It’s important that newspapers make themselves sounding boards for unpopular opinions, especially in an age when identity is sacred and people are judged by having the right views rather than the right behaviour.
But we still reserve the right to mock if they are badly argued, such as this Guardian piece arguing that since most Saudi women oppose lifting the driving ban, we should not be campaigning for it. It concludes:
‘People in Saudi Arabia have their own moral views and needs. What works in other societies may not fit in Saudi, and the reverse. In short, instead of launching campaigns to change the driving laws in the kingdom, the west should first ask Saudi women if they really want this or not, and western countries should accept the result, even if it’s not to their liking.’
That whole ‘it’s their culture’ argument may have been just about passable on campus in 1993, but today it’s wearing a bit thin, surely? Whether Saudi women in a questionnaire express their wish for freedom is beside the point; lots of people don’t want freedom – it’s human nature – but by denying their own rights they deny the rights of others too, and that’s what matters.
And not just other Saudi women, but the wider world too. As Michael Hanlon wrote in this magazine last week, there is a growing global morality gap, and I would argue that this growing divergence between the decadent and barbaric world is linked, the one helping to fuel the other in reaction, while making the west incapable of asserting itself.
Saudi Arabia is the number one force for re-barbarism on earth, in Pakistan, Indonesia, and across the West, where oil money spreads their hugely intolerant strain of Islam. The more we appease their culture, and those of the other Gulf States, the more we strengthen these reactionary forces.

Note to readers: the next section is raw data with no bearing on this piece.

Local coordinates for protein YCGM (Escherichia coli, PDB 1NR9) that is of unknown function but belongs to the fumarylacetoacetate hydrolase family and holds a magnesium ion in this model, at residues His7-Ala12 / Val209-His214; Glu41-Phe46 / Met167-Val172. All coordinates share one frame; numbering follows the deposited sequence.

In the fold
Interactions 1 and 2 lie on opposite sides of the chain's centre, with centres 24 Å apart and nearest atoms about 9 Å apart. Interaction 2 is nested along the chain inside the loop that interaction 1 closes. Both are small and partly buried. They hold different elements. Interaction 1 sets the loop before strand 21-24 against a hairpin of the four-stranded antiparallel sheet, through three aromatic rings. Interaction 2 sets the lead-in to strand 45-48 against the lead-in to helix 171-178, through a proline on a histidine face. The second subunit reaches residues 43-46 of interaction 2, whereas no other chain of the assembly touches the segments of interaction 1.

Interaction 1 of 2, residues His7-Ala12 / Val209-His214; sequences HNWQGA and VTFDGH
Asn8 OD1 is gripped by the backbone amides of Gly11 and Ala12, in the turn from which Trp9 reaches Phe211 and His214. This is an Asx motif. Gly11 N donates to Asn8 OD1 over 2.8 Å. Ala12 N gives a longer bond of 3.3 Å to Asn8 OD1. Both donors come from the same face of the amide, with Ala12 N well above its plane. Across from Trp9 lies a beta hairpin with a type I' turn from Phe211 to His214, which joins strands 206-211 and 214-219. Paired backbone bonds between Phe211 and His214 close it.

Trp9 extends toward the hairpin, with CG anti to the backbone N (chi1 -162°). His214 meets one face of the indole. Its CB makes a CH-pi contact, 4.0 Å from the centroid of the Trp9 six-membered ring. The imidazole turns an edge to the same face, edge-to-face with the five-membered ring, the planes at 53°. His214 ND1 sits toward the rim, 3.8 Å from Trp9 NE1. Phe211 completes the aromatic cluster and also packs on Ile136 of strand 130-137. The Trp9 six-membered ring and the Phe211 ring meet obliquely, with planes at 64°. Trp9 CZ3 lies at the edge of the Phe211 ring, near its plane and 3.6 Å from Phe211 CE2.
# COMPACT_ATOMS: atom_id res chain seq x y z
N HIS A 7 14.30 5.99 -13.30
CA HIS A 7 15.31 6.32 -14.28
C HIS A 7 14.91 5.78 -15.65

Why is it our business? Taking aside the moral imperative to protect Saudi women, and the pragmatic argument that a less repressive Saudi Arabia will be a more friendly country to us, globalisation is based on reciprocity. Since British women cannot drive in Saudi Arabia, why should Saudi men be able to drive here? Why should they enjoy the benefits of western liberalism without the compromise and tolerance that goes with it? If decadent western countries all acted on this, as with other horrors in that part of the world, they would change. It doesn’t happen, chiefly because we’re enthralled to Saudi money, terrified of their religion, and crippled by uncertainty.
There’s nothing wrong with the Guardian posting a piece arguing that women shouldn’t be allowed to drive, in opposition to all its core principles; it’s a sounding board for debate, but it should be well-argued. Instead this piece only illustrates the intellectually-sapping effect of moral relativism, in which self-affirmation (‘I appreciate all cultures’) trumps reason and logic.
It’s not like women should be barred because it would spoil the gold standard of excellence that is Arab driving; Saudi has an appalling road death rate, twice that of neighbouring United Arab Emirates, which has an awful record itself, and ten times that of Britain. The real question is whether Saudi men should be allowed to drive.Tags: Civil Rights, Feminism, Guardian, Human Rights, Islam, Law, Saudi Arabia